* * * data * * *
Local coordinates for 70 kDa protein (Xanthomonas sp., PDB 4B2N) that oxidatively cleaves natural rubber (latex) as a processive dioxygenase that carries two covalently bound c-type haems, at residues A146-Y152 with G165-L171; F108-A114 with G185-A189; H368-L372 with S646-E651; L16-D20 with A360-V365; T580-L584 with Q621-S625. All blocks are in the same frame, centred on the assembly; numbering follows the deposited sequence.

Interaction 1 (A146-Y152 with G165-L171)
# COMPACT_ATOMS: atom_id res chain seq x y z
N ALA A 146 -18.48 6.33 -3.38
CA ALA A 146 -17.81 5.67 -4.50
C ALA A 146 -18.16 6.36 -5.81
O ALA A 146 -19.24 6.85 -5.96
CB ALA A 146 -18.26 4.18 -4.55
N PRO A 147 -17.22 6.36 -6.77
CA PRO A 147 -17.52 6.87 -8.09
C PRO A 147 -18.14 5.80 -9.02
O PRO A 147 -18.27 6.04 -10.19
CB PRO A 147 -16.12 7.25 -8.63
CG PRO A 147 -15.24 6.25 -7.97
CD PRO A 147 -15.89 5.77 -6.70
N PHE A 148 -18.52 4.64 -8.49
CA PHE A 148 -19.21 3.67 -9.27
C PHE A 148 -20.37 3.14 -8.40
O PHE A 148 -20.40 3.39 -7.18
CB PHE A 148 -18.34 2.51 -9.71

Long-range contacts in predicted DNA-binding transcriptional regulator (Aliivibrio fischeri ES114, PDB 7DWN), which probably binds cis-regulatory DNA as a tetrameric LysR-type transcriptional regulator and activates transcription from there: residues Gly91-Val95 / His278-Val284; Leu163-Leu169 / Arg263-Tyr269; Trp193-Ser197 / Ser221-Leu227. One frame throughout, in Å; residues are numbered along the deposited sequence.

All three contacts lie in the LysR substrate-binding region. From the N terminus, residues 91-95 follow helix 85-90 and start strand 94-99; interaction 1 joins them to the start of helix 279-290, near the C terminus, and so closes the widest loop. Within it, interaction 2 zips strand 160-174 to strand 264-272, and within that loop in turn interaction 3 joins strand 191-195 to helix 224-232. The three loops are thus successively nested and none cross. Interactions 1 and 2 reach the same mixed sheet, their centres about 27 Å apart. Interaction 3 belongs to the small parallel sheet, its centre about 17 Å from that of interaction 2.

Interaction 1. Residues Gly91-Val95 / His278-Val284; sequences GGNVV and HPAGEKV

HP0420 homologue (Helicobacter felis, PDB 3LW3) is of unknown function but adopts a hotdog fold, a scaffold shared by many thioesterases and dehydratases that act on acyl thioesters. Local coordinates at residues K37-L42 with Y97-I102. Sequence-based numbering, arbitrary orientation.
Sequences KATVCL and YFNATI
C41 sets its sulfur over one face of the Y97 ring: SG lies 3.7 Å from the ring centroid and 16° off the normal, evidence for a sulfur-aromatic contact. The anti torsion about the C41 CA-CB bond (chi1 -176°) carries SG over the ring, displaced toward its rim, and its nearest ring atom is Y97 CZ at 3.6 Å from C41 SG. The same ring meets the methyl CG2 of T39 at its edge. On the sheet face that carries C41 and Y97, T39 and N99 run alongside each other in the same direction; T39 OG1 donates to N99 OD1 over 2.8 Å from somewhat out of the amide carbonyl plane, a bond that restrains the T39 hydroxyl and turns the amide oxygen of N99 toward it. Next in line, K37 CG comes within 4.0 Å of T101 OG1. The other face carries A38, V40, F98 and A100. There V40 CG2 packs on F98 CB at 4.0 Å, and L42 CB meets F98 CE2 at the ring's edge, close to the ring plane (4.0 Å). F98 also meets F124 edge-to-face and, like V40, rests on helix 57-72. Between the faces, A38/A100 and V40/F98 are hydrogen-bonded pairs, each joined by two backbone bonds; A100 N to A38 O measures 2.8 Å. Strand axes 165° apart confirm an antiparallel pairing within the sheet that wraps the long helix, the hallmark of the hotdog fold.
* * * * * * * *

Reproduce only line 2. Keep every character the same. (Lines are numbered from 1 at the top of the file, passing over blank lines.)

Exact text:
Interaction 1 (A146-Y152 with G165-L171)